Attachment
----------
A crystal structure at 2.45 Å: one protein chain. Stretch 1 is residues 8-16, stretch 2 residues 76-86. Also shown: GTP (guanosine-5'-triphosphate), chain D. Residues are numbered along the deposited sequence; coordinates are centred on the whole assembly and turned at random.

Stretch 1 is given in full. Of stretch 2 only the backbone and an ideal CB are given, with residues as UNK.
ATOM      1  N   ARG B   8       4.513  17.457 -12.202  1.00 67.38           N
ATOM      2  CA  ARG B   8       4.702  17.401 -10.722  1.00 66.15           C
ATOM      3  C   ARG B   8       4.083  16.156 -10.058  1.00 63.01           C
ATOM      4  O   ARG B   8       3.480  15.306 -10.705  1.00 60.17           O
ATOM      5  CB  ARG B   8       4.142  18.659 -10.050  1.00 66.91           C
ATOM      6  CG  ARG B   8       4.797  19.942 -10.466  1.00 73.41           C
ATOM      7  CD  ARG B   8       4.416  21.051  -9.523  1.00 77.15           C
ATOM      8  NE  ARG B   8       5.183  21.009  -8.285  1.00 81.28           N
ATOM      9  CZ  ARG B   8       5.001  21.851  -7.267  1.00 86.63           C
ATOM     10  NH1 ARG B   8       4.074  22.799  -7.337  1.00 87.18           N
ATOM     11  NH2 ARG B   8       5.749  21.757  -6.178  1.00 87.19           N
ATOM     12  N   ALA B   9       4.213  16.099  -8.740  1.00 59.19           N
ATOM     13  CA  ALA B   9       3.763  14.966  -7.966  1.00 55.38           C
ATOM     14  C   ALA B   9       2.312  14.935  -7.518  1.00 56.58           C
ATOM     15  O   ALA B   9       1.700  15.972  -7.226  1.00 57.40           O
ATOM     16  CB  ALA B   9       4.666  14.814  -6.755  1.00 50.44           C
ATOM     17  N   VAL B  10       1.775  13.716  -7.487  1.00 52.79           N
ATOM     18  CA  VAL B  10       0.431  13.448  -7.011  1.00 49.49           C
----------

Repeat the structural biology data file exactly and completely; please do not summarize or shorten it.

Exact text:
A crystal structure at 2.45 Å: one protein chain. Stretch 1 is residues 8-16, stretch 2 residues 76-86. Also shown: GTP (guanosine-5'-triphosphate), chain D. Residues are numbered along the deposited sequence; coordinates are centred on the whole assembly and turned at random.

Stretch 1 is given in full. Of stretch 2 only the backbone and an ideal CB are given, with residues as UNK.
ATOM      1  N   ARG B   8       4.513  17.457 -12.202  1.00 67.38           N
ATOM      2  CA  ARG B   8       4.702  17.401 -10.722  1.00 66.15           C
ATOM      3  C   ARG B   8       4.083  16.156 -10.058  1.00 63.01           C
ATOM      4  O   ARG B   8       3.480  15.306 -10.705  1.00 60.17           O
ATOM      5  CB  ARG B   8       4.142  18.659 -10.050  1.00 66.91           C
ATOM      6  CG  ARG B   8       4.797  19.942 -10.466  1.00 73.41           C
ATOM      7  CD  ARG B   8       4.416  21.051  -9.523  1.00 77.15           C
ATOM      8  NE  ARG B   8       5.183  21.009  -8.285  1.00 81.28           N
ATOM      9  CZ  ARG B   8       5.001  21.851  -7.267  1.00 86.63           C
ATOM     10  NH1 ARG B   8       4.074  22.799  -7.337  1.00 87.18           N
ATOM     11  NH2 ARG B   8       5.749  21.757  -6.178  1.00 87.19           N
ATOM     12  N   ALA B   9       4.213  16.099  -8.740  1.00 59.19           N
ATOM     13  CA  ALA B   9       3.763  14.966  -7.966  1.00 55.38           C
ATOM     14  C   ALA B   9       2.312  14.935  -7.518  1.00 56.58           C
ATOM     15  O   ALA B   9       1.700  15.972  -7.226  1.00 57.40           O
ATOM     16  CB  ALA B   9       4.666  14.814  -6.755  1.00 50.44           C
ATOM     17  N   VAL B  10       1.775  13.716  -7.487  1.00 52.79           N
ATOM     18  CA  VAL B  10       0.431  13.448  -7.011  1.00 49.49           C